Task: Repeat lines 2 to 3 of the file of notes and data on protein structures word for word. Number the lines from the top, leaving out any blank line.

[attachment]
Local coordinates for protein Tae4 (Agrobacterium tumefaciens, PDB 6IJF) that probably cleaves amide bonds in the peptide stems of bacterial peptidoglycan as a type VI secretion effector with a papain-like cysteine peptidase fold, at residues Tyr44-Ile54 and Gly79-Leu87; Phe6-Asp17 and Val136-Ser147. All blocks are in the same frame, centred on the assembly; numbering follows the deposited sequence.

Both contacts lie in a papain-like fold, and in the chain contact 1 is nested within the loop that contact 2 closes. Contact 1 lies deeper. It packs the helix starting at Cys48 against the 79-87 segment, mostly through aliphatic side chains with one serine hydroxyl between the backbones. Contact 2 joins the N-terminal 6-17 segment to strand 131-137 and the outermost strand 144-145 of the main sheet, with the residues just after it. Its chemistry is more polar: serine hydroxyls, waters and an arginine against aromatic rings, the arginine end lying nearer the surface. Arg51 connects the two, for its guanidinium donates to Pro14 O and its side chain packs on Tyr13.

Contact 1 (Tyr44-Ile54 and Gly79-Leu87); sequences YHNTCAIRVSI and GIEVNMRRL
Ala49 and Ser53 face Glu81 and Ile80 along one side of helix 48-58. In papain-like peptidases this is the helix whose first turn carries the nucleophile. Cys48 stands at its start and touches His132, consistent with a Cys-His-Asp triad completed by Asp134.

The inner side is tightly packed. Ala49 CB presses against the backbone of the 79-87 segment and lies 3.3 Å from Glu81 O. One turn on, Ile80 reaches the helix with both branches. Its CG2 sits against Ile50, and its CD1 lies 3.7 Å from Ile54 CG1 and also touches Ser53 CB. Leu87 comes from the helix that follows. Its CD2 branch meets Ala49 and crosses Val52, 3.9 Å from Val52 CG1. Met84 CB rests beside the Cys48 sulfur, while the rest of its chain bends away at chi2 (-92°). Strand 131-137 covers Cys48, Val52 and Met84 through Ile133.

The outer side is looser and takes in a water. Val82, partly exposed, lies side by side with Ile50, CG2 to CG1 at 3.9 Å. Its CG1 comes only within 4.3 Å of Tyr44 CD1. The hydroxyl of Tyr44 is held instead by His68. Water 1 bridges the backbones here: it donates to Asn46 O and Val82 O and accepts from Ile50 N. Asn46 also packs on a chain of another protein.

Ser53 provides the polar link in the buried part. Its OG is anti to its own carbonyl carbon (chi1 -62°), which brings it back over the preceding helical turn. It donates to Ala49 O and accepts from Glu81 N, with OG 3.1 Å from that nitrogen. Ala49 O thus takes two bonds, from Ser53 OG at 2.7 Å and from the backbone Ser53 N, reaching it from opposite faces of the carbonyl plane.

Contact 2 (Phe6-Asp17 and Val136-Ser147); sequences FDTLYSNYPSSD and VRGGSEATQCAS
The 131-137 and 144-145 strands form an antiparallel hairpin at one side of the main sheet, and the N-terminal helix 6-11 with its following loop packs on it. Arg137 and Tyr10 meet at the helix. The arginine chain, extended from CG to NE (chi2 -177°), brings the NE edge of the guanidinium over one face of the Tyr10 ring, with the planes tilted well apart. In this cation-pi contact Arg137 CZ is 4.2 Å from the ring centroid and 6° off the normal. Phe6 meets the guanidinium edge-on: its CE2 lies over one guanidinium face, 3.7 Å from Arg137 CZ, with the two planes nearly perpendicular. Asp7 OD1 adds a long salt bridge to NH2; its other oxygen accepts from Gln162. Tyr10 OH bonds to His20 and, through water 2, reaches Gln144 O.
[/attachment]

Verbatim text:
Both contacts lie in a papain-like fold, and in the chain contact 1 is nested within the loop that contact 2 closes. Contact 1 lies deeper. It packs the helix starting at Cys48 against the 79-87 segment, mostly through aliphatic side chains with one serine hydroxyl between the backbones. Contact 2 joins the N-terminal 6-17 segment to strand 131-137 and the outermost strand 144-145 of the main sheet, with the residues just after it. Its chemistry is more polar: serine hydroxyls, waters and an arginine against aromatic rings, the arginine end lying nearer the surface. Arg51 connects the two, for its guanidinium donates to Pro14 O and its side chain packs on Tyr13.

Contact 1 (Tyr44-Ile54 and Gly79-Leu87); sequences YHNTCAIRVSI and GIEVNMRRL